The papers in this volume reflect these diverse and contradictory trends and patterns in Canadian industrial relations in the 1980s in the face of what some observers believe is “a fundamentally altered economic and public policy environment.” These papers were presented at a symposium held at Queen’s University on November 21, 1987, to mark the 50th anniversary of industrial relations programs at Queen’s University. The purpose of the symposium, chaired by the Honourable Senator Carl Goldenberg, was to assess the state of industrial relations in the 1980s and to determine whether recent developments signal a fundamental change in Canadian industrial relations, as some commentators have argued.

The volume was edited by Pradeep Kumar, and includes:

  • Introduction and Summary – By Pradeep Kumar
  • Labour Relations at General Motors of Canada – By Fred Curd Jr.
  • Union Approaches and Responses in the 1980s – By Sam Gindin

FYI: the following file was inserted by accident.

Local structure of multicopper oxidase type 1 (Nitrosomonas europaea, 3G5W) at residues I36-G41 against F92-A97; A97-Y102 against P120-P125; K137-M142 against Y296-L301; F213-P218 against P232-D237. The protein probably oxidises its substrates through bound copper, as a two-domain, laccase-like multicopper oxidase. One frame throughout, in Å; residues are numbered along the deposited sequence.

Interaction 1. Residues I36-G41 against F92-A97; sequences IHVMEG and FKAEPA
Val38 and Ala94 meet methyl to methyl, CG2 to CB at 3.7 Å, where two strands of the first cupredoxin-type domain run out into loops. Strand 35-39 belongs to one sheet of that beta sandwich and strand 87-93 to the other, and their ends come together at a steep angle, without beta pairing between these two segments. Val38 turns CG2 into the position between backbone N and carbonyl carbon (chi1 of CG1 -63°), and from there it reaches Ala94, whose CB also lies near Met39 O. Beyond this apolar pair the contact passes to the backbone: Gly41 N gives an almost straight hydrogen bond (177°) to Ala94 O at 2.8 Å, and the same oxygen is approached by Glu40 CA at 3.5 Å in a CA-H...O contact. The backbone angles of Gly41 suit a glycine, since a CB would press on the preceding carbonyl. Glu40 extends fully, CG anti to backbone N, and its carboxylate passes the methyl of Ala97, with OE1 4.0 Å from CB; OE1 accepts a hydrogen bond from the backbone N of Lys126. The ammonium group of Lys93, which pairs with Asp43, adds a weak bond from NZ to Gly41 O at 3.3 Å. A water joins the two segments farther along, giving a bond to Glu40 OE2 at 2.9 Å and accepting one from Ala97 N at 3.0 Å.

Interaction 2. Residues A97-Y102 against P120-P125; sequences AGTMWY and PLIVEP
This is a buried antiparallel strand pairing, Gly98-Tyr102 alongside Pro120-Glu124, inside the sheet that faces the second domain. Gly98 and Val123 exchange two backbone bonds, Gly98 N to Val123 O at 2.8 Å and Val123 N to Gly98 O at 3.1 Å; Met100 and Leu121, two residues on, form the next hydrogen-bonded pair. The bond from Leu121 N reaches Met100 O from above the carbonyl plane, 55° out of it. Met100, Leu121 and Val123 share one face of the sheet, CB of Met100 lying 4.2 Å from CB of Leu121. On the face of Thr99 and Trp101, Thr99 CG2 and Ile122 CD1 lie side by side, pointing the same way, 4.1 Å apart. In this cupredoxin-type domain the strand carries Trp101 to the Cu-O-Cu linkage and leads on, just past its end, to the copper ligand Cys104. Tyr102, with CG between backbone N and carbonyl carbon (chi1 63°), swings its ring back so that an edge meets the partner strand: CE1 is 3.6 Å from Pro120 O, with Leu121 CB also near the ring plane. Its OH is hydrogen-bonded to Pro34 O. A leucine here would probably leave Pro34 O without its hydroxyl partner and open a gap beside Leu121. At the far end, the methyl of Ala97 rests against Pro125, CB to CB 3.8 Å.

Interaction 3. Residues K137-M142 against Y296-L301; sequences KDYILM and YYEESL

• Flexibility: The Critical Issue in Industrial Relations – By Harold Giles
  • Breakdown of Public Sector Collective Bargaining – By John Fryer
  • Industrial Relations in the 1980s: A Mix of Adversarialism and Cooperation – By John T. Dunlop

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Two Tier Wage Systems

The purpose of this paper is to examine in more detail the nature and scope of two-tier wage systems in a Canadian context. The plan of the paper is as follows: first, it will examine the form which two-tier settlements have taken and provide some data on their prevalence. Second, it will examine possible legal implications of two-tier agreements, and in particular, whether a union which agrees to a lower wage rate for new hires risks violating its duty of fair representation. The final section assesses the long-term viability of two-tier wage systems.

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Employee Benefits and The Part-time Worker: Legal and Economic Issues

Part-time employment now stands at 16.6% of total employment in Canada and therefore governments and employers can no longer afford to ignore the demands of part-time workers for improved wages and benefits.